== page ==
Yellowknife Airport (photo:Nengye Liu, University of Dundee) An international panel of experts will come together at the University of Dundee this week to explore how European Union countries can prevent the Arctic from environmental catastrophe.

The 2015 EU-Arctic Conference takes place at the Dalhousie Building on Friday 29th and Saturday 30th May and will bring together academics, practitioners and industry figures. Thirty speakers from 15 countries will discuss the EU's potential to enhance Arctic governance, with WWF, Greenpeace, BP, the European Commission and the Arctic Council among the organisations represented at the conference.

A roadmap for increasing the effectiveness of the EU's action in the Arctic will be drawn at the end of the conference, which is timely as the Council of the European Union has requested proposals from the European Commission for the further development of an integrated and coherent Arctic Policy by December 2015.

Conference organiser Dr Nengye Liu, from the University's School of Law, said, "The protection of the Arctic environment is a stated objective of the EU but what does that mean in practice? The conference will look at what measures can be taken to achieve that goal.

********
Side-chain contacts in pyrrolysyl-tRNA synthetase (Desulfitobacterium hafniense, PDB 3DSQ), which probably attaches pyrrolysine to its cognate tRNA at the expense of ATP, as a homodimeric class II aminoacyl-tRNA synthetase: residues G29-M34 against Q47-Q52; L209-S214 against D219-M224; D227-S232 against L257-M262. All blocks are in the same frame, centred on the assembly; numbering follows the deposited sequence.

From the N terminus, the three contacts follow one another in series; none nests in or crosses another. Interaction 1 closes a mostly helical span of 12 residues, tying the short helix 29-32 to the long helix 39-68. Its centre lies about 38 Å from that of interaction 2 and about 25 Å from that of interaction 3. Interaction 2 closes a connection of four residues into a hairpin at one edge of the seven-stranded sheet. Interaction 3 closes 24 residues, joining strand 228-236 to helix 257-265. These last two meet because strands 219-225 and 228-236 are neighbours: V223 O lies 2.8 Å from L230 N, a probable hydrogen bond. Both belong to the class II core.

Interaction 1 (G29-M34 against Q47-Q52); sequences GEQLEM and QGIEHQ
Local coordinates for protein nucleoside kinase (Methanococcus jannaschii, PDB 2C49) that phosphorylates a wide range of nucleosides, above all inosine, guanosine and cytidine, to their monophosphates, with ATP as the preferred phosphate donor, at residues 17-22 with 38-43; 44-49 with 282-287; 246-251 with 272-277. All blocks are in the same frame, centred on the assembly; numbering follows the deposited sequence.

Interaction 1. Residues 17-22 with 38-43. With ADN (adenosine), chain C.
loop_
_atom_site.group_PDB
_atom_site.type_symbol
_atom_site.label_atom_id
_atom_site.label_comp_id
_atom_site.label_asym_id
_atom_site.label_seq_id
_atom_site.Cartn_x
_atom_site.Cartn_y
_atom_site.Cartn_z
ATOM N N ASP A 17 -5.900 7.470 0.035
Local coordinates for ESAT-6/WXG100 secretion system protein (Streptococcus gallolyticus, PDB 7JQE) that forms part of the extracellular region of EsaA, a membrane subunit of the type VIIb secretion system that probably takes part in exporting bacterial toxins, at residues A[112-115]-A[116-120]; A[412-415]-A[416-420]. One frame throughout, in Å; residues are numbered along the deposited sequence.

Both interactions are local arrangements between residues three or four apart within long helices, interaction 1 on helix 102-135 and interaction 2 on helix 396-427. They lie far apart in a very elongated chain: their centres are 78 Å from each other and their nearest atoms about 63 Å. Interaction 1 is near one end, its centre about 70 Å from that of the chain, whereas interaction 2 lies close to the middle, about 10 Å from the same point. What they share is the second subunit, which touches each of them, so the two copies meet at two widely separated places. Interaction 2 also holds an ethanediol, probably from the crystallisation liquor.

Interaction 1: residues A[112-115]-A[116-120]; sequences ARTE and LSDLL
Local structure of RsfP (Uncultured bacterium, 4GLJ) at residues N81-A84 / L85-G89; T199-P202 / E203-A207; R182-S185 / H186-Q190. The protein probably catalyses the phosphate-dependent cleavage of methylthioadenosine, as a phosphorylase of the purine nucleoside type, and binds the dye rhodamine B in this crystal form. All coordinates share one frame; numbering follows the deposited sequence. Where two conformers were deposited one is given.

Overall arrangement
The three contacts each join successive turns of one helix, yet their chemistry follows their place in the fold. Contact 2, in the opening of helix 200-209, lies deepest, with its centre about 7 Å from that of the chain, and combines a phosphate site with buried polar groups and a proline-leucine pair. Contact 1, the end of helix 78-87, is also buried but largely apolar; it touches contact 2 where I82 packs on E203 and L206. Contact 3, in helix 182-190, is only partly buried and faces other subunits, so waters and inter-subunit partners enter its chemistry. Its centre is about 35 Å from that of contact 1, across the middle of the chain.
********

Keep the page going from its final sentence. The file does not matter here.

"We are delighted that experts from NGO's, industry, governments and academia will be contributing to this important event, bringing evidence and proposals from the perspectives of international law, international relations, political science, marine biology and other disciplines."

Delegates from the US, Canada, Norway, Finland, Denmark, Iceland, Germany, France, Netherlands, Belgium, Spain, Italy, Poland, China, Singapore, Australia and UK will take part in the conference. The keynote speech will be given by Diana Wallis, former Vice President of the European Parliament and President of the European Law Institute.

Dr Liu and Elizabeth Kirk are leading a two-year study into 'The European Union and the Legal Protection of Marine Biodiversity in the Arctic'. This project will establish how the EU can best use its legal powers to help generate an effective legal system for the protection of marine biodiversity in the Arctic.

PRESS RELEASE FROM THE UNIVERSITY OF DUNDEE

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